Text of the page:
Jaffa is now a suburb of Tel Aviv in Israel. But it was once a key city in the Crusades. And the site of the Battle of Jaffa between Saladin and Richard the Lionheart that brought the Third Crusade to an end.
It’s hard to emphasise how great a role Jaffa played in the Crusades. It had key strategic importance as a port. In 1192, King Richard the Lionheart – ruler of England and much of modern France – fought Saladin to a stalemate here. It forced the proud Saracen ruler to negotiate a truce.
Jerusalem had been lost by the crusaders just a few years earlier. And they didn’t regain it after the Battle of Jaffa. But the Muslim advance was stopped in its tracks. At least for a while.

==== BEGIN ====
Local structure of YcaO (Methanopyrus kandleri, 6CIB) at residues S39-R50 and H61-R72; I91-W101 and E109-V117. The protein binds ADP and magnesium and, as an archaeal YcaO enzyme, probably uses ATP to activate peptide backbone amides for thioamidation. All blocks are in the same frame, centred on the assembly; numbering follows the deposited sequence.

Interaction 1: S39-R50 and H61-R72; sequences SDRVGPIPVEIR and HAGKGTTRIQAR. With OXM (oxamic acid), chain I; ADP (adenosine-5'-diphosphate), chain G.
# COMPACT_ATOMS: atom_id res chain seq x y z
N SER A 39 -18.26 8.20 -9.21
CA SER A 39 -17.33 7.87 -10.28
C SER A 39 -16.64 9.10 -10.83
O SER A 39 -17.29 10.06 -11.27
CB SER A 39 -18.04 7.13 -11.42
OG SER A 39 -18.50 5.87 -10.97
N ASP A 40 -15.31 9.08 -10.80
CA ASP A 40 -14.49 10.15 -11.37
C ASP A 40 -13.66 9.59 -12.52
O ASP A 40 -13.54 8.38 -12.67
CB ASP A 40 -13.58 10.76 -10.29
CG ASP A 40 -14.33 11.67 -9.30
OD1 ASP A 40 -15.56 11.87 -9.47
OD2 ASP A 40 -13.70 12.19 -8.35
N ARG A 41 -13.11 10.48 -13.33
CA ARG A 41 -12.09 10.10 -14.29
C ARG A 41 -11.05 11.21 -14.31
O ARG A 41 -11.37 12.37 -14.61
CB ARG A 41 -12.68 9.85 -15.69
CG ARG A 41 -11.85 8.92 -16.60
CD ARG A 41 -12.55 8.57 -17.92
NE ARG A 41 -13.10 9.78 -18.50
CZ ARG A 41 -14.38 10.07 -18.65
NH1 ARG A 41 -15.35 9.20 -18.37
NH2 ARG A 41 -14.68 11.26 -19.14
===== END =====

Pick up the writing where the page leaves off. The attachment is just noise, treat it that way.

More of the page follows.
Richard attacked from the sea. Initially he overestimated Saladin’s strength. But when reports came back to him of weakness on the Saracen side, he lost no time storming ahead. It’s said that at the risk of drowning, he waded into the sea and on to the beach to get going with his sword.
Today, Jaffa is rather diminished. It’s completely overshadowed in fact by neighbouring Tel Aviv. I thought on my visit it looked a bit beaten up though there are some quaint Ottoman era buildings. The restaurants were great and the people very friendly. But a small reflection of what it once was.